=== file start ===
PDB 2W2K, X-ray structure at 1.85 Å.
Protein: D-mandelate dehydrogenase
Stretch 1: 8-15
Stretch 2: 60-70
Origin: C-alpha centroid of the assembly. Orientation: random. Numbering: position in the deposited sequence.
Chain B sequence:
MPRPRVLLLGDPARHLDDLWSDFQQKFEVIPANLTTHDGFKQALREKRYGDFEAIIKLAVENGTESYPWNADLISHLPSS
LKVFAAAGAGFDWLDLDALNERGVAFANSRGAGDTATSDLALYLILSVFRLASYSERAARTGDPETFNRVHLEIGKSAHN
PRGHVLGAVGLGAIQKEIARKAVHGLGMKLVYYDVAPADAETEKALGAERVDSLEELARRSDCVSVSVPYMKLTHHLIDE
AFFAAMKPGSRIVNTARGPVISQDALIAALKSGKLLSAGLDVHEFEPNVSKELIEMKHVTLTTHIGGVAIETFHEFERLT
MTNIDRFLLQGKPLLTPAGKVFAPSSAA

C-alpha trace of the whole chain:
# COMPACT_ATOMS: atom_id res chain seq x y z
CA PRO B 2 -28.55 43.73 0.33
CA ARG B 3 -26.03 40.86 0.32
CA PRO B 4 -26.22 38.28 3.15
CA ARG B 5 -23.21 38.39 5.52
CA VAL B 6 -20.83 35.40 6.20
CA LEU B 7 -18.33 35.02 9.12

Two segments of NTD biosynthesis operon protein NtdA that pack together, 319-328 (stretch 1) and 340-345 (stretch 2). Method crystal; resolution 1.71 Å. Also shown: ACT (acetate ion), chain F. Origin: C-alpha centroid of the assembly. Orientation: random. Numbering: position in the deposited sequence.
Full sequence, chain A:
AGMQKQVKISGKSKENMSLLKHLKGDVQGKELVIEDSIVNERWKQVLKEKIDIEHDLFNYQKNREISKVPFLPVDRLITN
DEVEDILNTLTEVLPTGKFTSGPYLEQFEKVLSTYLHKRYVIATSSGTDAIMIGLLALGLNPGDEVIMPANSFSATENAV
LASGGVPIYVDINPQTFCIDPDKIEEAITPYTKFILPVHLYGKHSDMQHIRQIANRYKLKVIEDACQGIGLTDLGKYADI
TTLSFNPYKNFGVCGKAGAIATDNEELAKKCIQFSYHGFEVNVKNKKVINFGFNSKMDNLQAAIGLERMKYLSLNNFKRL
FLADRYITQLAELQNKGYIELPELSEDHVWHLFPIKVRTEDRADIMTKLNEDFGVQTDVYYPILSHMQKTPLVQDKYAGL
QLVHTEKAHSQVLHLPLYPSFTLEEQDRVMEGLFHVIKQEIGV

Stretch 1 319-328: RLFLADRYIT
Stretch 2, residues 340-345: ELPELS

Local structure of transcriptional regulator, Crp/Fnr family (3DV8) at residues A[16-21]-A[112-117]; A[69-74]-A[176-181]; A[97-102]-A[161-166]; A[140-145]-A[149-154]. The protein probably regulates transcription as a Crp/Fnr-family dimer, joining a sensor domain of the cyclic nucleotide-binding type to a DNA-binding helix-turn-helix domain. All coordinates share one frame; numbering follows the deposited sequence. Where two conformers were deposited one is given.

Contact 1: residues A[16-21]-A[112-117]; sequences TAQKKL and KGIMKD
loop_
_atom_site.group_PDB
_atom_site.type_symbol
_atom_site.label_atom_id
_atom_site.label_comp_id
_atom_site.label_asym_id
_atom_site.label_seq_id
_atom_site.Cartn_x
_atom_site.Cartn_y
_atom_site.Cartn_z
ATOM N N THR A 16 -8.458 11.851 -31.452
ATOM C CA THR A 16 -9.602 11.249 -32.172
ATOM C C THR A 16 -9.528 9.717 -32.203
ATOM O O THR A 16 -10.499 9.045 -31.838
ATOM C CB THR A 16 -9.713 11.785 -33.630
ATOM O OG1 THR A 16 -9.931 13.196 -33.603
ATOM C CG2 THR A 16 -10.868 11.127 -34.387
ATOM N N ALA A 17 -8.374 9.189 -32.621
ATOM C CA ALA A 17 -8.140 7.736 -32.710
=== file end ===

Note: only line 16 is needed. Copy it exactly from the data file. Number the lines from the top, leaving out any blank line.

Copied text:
CA PRO B 4 -26.22 38.28 3.15